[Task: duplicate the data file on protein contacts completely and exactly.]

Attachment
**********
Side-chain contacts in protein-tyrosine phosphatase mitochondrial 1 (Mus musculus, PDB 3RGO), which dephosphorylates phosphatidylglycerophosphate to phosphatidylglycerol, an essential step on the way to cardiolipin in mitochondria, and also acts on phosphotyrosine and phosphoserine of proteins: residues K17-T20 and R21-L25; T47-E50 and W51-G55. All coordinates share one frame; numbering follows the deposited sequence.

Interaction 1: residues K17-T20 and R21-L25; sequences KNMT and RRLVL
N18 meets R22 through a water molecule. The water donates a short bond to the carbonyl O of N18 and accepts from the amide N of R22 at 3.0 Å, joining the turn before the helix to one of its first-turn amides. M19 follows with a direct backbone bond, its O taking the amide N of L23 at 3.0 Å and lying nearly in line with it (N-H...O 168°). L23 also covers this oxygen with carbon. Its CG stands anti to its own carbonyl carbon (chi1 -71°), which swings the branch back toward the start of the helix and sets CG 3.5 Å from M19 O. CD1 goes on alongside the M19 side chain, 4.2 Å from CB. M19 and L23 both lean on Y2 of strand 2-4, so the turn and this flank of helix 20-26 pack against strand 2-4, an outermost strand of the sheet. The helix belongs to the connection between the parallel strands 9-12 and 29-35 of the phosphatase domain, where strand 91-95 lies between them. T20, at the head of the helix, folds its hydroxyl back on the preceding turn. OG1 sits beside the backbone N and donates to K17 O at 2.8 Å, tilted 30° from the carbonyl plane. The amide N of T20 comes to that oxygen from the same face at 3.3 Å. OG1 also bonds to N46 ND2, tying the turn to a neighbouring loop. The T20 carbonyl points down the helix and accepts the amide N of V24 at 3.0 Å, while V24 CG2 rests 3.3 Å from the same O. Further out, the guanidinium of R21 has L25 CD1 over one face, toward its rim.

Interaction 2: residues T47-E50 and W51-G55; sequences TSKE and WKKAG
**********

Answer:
Side-chain contacts in protein-tyrosine phosphatase mitochondrial 1 (Mus musculus, PDB 3RGO), which dephosphorylates phosphatidylglycerophosphate to phosphatidylglycerol, an essential step on the way to cardiolipin in mitochondria, and also acts on phosphotyrosine and phosphoserine of proteins: residues K17-T20 and R21-L25; T47-E50 and W51-G55. All coordinates share one frame; numbering follows the deposited sequence.

Interaction 1: residues K17-T20 and R21-L25; sequences KNMT and RRLVL
N18 meets R22 through a water molecule. The water donates a short bond to the carbonyl O of N18 and accepts from the amide N of R22 at 3.0 Å, joining the turn before the helix to one of its first-turn amides. M19 follows with a direct backbone bond, its O taking the amide N of L23 at 3.0 Å and lying nearly in line with it (N-H...O 168°). L23 also covers this oxygen with carbon. Its CG stands anti to its own carbonyl carbon (chi1 -71°), which swings the branch back toward the start of the helix and sets CG 3.5 Å from M19 O. CD1 goes on alongside the M19 side chain, 4.2 Å from CB. M19 and L23 both lean on Y2 of strand 2-4, so the turn and this flank of helix 20-26 pack against strand 2-4, an outermost strand of the sheet. The helix belongs to the connection between the parallel strands 9-12 and 29-35 of the phosphatase domain, where strand 91-95 lies between them. T20, at the head of the helix, folds its hydroxyl back on the preceding turn. OG1 sits beside the backbone N and donates to K17 O at 2.8 Å, tilted 30° from the carbonyl plane. The amide N of T20 comes to that oxygen from the same face at 3.3 Å. OG1 also bonds to N46 ND2, tying the turn to a neighbouring loop. The T20 carbonyl points down the helix and accepts the amide N of V24 at 3.0 Å, while V24 CG2 rests 3.3 Å from the same O. Further out, the guanidinium of R21 has L25 CD1 over one face, toward its rim.

Interaction 2: residues T47-E50 and W51-G55; sequences TSKE and WKKAG